Microsoft, Nintendo reveal video games coming for Xbox, Switch in 2021

Amora R Jelo

Much of the country is reopening as concerns about the coronavirus pandemic lessen, but video game makers have a message: If you want to stay inside, we can keep you entertained. 

Publishers and developers big and small unveiled video games in the pipeline for the rest of 2021 and 2022 during the Electronic Entertainment Expo, which ran Saturday to Tuesday (June 12-15). Even before that, during the Summer Games Fest kickoff on June 9 we learned that “Elden Ring,” the much-awaited collaboration between Game of Thrones creator George R.R. Martin and From Software, makers of games such as “Dark Souls” and “Bloodborne,” had a release date of Jan. 21, 2022.

Microsoft showed off Xbox games including “Psychonauts 2,” coming out in August, “Forza Horizon 5” (November), “Halo Infinite,” scheduled for later this year, and games such as “Redfall” and “Starfield,” from Bethesda Softworks’ studios coming in 2022. And the software giant stressed the advantage of its Xbox Game Pass, emphasizing the slew of games that will be available on the subscription service.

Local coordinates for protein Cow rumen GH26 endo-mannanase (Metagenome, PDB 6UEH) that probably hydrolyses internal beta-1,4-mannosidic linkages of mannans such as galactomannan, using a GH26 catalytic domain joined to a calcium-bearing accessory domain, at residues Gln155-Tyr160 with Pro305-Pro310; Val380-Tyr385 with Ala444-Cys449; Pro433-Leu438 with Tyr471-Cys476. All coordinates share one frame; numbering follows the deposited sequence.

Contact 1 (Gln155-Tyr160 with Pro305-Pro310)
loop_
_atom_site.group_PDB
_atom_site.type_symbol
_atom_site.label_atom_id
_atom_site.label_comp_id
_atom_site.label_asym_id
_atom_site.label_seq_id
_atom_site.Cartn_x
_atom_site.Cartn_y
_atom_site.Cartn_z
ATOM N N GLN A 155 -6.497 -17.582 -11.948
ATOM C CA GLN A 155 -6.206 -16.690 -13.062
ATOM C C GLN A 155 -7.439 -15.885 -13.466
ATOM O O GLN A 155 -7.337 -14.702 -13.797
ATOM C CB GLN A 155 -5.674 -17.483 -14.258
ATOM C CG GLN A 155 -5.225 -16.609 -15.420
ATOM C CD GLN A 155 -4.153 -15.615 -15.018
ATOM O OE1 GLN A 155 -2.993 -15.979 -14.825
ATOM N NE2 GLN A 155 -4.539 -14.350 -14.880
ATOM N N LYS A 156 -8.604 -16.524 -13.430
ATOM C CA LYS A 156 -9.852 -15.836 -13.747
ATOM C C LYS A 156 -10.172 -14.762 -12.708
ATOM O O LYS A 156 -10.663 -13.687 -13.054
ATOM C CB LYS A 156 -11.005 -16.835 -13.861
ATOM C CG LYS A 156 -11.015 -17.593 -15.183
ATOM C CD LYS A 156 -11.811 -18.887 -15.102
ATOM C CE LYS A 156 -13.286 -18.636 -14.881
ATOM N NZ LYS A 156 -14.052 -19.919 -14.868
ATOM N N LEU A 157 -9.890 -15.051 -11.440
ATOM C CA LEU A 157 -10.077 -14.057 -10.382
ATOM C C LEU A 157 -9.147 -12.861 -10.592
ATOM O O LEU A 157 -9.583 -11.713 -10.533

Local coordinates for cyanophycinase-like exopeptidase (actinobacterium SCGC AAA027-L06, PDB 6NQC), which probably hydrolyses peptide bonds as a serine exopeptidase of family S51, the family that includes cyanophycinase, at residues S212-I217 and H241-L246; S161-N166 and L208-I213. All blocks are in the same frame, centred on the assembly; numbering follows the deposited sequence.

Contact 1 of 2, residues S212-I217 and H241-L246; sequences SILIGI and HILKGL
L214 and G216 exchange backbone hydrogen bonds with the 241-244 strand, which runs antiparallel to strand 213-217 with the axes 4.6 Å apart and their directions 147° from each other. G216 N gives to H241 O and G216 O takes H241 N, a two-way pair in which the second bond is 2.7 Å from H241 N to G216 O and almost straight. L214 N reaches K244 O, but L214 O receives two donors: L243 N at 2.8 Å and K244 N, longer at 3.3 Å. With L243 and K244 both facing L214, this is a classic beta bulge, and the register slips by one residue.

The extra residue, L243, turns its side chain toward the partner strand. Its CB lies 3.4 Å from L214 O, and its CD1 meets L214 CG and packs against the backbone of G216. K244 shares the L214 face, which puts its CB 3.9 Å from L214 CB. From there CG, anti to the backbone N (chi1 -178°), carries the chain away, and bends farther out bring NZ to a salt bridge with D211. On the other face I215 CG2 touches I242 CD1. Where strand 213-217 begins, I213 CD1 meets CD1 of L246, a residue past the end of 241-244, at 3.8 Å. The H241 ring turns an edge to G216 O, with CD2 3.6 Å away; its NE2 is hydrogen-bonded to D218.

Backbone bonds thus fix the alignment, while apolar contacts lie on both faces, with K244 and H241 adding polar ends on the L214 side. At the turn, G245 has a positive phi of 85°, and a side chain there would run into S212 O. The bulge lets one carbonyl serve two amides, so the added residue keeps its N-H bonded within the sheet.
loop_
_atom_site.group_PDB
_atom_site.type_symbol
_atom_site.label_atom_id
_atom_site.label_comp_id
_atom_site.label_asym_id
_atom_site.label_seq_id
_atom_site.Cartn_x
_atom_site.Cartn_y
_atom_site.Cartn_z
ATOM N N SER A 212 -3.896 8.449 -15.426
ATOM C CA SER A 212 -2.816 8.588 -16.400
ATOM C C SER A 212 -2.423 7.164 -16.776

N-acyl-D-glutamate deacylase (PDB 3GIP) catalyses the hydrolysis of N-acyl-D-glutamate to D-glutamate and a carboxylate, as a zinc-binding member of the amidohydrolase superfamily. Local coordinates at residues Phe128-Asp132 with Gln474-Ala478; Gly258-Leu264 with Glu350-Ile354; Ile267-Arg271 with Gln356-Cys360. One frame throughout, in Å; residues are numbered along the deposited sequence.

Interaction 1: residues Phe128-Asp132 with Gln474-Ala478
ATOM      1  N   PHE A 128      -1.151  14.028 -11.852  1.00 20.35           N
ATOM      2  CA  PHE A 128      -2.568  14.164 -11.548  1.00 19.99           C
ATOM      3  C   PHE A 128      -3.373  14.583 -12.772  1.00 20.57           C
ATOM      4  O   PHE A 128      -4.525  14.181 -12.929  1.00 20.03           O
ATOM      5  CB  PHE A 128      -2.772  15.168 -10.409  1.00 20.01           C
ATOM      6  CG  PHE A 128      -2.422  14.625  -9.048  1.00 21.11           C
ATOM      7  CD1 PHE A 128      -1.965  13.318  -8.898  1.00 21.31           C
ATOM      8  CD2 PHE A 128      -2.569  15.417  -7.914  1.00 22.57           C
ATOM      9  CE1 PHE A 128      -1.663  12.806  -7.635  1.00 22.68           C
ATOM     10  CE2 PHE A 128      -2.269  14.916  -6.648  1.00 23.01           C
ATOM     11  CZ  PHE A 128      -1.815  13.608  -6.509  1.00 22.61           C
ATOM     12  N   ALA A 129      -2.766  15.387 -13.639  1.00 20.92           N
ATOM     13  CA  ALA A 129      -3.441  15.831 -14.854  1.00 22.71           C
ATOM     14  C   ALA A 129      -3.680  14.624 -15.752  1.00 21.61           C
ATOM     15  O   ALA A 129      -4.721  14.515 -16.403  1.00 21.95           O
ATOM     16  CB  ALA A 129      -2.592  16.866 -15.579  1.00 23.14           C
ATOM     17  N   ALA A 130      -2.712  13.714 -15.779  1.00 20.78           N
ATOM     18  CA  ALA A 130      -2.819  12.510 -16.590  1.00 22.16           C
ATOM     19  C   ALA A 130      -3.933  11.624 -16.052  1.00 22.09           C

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Nintendo showcased “Mario Golf: Super Rush,” coming to Nintendo Switch on Friday, and revealed a new Metroid game called “Metroid Dread,” out in October. There was also an update on the sequel to “The Legend of Zelda: Breath of the Wild,” scheduled for 2022.

Independent video game publishers showed off an eclectic roster of adventures in the works.

Sony did not participate in E3, but its new PlayStation 5 game “Ratchet & Clank: Rift Apart,” released June 11, is getting glowing reviews.

As Concord, the grape-shaped guardian of an island in the video game "Garden Story," coming to Nintendo Switch and Steam this summer, you must fight the Rot, which has been cropping up.

Last year, spending on video games rose 23% to $177.8 billion, according to research firm NewZoo. Experts are split on whether spending on games will increase in 2021, DFC Intelligence expects 10% growth worldwide, with people spending more, but perhaps devoting less time to playing – since they can actually leave the house.

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